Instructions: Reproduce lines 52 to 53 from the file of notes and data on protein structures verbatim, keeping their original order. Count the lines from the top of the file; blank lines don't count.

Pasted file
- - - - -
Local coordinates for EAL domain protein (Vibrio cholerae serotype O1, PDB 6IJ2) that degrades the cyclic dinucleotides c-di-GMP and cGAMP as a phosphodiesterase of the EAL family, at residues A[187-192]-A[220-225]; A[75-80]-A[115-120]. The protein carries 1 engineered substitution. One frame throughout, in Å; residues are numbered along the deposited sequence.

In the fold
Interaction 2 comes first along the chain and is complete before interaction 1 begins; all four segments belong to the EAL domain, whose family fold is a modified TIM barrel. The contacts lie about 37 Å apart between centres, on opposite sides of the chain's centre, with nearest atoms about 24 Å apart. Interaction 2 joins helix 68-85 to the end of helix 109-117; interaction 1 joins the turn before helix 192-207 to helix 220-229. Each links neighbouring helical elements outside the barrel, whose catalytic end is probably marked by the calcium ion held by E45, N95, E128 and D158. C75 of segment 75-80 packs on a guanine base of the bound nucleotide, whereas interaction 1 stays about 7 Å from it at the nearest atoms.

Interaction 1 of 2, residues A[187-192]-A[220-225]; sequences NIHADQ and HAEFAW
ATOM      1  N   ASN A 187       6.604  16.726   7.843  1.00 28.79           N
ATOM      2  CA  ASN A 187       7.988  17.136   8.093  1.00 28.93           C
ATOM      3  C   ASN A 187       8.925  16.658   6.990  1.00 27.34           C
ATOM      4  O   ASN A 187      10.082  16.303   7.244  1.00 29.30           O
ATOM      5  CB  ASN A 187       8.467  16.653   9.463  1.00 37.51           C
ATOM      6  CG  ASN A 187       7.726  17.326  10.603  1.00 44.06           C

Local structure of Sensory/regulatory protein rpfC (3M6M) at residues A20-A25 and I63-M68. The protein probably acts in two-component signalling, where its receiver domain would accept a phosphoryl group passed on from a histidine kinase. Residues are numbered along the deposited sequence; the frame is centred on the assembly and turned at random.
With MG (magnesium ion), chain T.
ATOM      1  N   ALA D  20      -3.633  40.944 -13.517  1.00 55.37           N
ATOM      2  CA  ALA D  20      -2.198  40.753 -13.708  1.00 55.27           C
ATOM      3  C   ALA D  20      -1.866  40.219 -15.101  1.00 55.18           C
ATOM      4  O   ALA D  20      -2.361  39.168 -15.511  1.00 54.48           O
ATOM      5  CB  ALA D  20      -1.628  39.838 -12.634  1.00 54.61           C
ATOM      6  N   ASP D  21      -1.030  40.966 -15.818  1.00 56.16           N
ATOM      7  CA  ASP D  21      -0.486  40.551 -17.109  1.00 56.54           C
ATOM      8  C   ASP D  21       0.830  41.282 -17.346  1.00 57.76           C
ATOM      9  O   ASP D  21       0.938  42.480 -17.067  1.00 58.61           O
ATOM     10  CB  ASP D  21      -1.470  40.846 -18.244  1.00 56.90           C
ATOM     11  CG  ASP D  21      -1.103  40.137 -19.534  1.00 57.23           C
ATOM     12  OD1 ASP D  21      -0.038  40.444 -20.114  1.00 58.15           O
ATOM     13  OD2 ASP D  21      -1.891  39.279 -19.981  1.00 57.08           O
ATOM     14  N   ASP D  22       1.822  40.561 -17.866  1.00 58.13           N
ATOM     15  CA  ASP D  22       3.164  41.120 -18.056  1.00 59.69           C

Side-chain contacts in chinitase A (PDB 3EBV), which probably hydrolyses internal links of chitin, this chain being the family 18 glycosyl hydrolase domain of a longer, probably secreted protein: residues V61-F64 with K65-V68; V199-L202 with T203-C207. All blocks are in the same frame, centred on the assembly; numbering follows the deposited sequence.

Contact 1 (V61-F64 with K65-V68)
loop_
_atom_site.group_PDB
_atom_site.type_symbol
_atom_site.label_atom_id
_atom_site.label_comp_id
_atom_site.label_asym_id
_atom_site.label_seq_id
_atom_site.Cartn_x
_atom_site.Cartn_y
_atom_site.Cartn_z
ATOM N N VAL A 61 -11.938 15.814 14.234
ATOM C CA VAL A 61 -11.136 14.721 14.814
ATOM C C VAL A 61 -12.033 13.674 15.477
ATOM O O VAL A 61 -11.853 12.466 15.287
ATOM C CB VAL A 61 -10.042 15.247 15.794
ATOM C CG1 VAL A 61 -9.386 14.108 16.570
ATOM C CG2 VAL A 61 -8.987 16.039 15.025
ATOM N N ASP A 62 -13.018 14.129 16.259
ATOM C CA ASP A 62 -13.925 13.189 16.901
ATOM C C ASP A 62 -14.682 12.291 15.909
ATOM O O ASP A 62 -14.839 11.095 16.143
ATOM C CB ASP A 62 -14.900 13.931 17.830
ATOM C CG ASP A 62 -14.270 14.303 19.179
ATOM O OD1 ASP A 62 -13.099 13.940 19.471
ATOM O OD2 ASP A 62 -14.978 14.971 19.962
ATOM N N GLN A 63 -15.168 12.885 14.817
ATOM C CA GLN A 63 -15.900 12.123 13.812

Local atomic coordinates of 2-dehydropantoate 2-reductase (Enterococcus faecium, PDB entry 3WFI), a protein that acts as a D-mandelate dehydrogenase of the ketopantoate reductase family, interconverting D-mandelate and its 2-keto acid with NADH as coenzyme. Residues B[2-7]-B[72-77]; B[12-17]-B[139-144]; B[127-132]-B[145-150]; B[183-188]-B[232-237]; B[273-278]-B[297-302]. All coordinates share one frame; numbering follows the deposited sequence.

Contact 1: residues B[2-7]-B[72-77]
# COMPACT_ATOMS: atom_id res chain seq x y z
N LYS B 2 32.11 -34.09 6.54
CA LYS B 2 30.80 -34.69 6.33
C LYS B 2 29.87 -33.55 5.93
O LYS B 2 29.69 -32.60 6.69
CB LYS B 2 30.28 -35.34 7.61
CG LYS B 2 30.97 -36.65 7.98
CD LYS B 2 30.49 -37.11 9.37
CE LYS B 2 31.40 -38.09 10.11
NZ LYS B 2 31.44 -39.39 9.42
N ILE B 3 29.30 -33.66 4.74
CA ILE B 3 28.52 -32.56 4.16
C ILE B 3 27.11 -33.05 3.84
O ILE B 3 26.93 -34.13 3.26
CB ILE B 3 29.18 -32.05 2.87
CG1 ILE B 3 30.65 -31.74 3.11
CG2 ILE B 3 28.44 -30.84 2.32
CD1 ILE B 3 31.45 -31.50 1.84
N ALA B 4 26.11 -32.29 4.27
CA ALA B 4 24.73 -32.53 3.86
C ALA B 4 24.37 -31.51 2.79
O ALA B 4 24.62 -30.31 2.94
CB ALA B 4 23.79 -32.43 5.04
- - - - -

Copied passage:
ATOM C CG ASP A 62 -14.270 14.303 19.179
ATOM O OD1 ASP A 62 -13.099 13.940 19.471